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In some cultures, it is traditional for a man to go down on one knee when he is about to propose marriage. But not all men have gone about things in this fashion.

Some have taken their routines to extraordinary lengths. There’s the man who faked a motor accident in which he narrowly escaped and, with his last few breaths, proposed to his would-be bride. Luckily, she saw the humour in it, and accepted. Another man, with obviously a lot of loose change to spare, hired a jet plane to sky write his proposal. ‘Marry me, Marian,’ it said in large white letters against the backdrop of a stunning blue sky. And two other not-so-well-off romantically inclined bachelors in two neighbouring towns, with girlfriends also named Marian, used the opportunity to propose marriage as well.

‘Jack did no such elaborate thing,’ says Eleanor G, ‘He just performed the traditional act on one knee and I, transfixed by the glittering stone in the blue velvet box he held open in his right hand, said yes immediately.’

The ring Jack gave me had a diamond but I simply couldn’t wear it after hearing Donna’s story

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‘What were his exact words?’ I ask her. ‘Jeez, that was fifteen years ago,’ she says, ‘but you know what, it was nothing terribly original. Just something like, “Will you marry me, El? And be my wife for the rest of my life?’” Something like that!

I look down at Eleanor’s hands, both of them, and her gaze follows mine. She gives me a watery smile. ‘You’re wondering, aren’t you?’ I admitted I was. ‘You’re too polite to ask how it all ended.’ I sit silent. Eleanor’s fingers sport no rings. Not a single one. ‘You’re wondering how it all ended.’

She smiles as she says this and I think, this is not the expression an ex-wife wears when talking about a marriage that may have dissolved. As if reading my thoughts she says, exclamatorily, ‘No! We’re very much together, Jack and I. It’s just …’ Her voice trails off. ‘You know,’ she resumes, ‘In our fifth year of marriage, Jack suddenly said, “Hey, El, you’re not wearing your ring. What happened?”’ Eleanor told him she couldn’t talk about it right at that moment, she needed time.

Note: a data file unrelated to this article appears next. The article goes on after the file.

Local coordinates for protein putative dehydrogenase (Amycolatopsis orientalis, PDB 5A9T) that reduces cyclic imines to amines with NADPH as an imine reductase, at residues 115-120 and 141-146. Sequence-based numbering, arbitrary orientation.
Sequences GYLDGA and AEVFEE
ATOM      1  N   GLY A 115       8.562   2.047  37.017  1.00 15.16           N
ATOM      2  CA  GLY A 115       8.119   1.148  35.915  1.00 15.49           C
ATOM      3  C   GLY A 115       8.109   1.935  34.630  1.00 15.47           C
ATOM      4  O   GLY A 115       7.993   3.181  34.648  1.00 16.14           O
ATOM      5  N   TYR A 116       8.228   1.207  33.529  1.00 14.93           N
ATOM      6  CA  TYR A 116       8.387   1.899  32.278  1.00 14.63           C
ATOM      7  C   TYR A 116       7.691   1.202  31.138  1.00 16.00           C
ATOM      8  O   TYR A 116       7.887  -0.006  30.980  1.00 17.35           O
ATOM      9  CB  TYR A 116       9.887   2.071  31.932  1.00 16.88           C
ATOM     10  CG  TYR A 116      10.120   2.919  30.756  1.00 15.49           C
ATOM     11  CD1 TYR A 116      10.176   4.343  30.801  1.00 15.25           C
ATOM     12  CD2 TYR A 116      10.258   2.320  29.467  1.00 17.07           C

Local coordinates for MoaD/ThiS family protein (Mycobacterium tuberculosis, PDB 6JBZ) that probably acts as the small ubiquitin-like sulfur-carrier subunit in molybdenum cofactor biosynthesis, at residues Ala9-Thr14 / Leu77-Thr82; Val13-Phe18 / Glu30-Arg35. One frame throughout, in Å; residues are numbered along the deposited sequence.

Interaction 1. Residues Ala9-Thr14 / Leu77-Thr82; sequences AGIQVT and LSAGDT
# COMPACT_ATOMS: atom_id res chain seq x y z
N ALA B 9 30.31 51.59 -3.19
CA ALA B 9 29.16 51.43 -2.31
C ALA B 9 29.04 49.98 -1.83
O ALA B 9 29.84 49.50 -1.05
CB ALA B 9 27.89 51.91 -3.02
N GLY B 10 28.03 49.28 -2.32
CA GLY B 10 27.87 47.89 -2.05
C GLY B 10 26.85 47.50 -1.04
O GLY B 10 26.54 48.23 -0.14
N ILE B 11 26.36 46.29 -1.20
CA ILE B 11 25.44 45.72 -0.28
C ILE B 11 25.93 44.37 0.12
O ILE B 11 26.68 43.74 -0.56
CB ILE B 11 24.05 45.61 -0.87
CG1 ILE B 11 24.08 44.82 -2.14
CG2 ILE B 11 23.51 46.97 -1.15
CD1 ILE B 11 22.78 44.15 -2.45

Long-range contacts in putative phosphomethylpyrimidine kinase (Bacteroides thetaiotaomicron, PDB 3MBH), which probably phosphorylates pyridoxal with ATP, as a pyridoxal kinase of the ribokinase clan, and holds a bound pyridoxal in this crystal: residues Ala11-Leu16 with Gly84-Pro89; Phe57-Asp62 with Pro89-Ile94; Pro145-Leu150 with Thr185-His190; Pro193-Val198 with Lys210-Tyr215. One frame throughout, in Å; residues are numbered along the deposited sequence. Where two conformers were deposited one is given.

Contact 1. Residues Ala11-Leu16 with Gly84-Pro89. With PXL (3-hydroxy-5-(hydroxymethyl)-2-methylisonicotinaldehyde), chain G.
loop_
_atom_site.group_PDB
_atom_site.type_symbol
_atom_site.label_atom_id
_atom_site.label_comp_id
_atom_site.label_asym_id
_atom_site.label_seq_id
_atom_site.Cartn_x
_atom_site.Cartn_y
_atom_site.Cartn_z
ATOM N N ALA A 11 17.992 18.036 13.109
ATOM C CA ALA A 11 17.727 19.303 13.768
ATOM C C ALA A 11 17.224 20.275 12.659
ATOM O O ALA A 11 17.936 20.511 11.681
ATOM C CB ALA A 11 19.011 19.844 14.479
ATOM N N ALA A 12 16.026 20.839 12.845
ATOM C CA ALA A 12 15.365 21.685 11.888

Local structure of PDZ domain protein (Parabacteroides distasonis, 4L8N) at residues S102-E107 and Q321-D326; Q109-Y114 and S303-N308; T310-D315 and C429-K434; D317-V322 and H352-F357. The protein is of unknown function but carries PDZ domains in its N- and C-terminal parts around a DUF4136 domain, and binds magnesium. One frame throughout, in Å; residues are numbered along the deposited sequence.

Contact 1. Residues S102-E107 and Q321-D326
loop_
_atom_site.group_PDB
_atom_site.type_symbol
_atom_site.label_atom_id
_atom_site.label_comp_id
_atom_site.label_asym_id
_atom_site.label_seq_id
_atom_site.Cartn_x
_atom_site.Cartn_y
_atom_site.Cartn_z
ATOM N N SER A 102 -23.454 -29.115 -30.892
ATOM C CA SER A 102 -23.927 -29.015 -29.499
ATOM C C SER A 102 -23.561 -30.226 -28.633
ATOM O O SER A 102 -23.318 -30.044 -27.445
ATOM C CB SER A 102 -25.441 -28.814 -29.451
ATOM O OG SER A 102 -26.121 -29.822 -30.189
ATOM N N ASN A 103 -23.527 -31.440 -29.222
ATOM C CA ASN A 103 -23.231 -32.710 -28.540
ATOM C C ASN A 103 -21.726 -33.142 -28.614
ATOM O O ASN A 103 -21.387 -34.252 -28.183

Riots, ugliness, murder and betrayal

But Jack, he thought the obvious thing: that there was someone else. It led to an ugly scene. So … ‘So, I told him,’ says Eleanor, ‘I said Jack, it’s not another man. It’s a woman. And his face went from fiery, angry red, to the paleness of ash.’ She laughs briefly but catches herself almost immediately, saying, ‘It wasn’t and should never be a laughing matter, I’m sorry.’

Anyhow, she went to the filing cabinet where her work files and admin registers were stored. ‘I showed him a picture of Donna, her beautiful face — a face that could have graced any catwalk in the fashion industry and been on the cover of countless fashion magazines. Then I showed him a second pic of Donna. And what had been done to her beautiful face in a land far away, a country that had suddenly discovered wealth in the form of diamonds that had led to riots, ugliness, murder and betrayal on a colossal scale. A face eaten by acid thrown by a wealthy diamond merchant, whose proposal she’d rejected. A face that needed hours and hours of surgery and still preferred to be hidden behind a veil.’

Donna was a recent migrant, a graduate in business economics, and soon became a friend of Eleanor. ‘The ring Jack gave me had a diamond but I simply couldn’t wear it after hearing Donna’s story,’ says Eleanor, ‘in fact every single morning since that day, when I awake my single prayer is, ‘Please don’t let somebody discover diamonds in my city.’ Jack, for his part, understands absolutely.

— Kevin Martin is a journalist based in Sydney, Australia.

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